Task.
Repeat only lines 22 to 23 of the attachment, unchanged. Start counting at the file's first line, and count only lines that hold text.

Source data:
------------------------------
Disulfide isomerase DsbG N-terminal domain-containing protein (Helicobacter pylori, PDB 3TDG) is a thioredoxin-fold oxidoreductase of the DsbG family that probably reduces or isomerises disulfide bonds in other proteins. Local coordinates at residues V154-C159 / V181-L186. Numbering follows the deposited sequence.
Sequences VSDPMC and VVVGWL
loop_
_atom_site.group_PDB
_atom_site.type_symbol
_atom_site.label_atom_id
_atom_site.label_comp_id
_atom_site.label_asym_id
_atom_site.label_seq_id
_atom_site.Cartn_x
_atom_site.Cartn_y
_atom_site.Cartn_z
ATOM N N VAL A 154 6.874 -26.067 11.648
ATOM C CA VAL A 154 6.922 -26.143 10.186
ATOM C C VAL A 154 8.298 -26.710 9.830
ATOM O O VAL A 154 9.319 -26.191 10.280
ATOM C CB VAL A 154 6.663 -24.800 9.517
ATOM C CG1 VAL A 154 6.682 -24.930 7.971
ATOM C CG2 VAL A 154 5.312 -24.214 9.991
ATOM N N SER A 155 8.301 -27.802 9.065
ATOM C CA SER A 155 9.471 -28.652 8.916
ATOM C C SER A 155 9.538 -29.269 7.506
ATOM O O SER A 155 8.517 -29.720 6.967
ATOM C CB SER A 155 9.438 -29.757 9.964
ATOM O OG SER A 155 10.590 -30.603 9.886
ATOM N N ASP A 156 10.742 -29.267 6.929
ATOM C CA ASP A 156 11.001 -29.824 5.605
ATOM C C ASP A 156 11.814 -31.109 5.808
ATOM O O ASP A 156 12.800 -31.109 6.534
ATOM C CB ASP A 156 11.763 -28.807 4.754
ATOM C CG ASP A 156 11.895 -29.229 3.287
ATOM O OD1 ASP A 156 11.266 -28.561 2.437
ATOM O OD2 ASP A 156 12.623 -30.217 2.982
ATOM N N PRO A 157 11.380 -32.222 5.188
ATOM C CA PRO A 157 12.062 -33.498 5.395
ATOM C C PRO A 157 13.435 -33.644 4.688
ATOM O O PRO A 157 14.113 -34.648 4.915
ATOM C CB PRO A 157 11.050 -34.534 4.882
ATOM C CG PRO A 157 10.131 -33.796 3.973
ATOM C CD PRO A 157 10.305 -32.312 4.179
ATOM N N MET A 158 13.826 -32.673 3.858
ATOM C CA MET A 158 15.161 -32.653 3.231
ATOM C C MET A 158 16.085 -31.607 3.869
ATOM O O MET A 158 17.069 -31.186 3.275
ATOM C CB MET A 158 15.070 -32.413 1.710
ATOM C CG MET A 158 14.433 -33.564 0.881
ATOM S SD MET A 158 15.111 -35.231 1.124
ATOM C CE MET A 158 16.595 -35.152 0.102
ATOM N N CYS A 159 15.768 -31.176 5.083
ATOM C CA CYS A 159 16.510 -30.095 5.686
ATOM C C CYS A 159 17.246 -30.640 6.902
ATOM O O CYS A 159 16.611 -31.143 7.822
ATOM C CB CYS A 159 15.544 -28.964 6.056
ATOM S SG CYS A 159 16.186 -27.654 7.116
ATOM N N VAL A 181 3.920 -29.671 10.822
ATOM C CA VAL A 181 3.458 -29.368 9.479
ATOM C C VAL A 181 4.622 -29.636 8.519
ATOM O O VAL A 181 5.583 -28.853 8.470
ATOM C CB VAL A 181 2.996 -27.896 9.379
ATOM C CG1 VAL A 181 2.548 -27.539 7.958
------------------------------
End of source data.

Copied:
ATOM C C SER A 155 9.538 -29.269 7.506
ATOM O O SER A 155 8.517 -29.720 6.967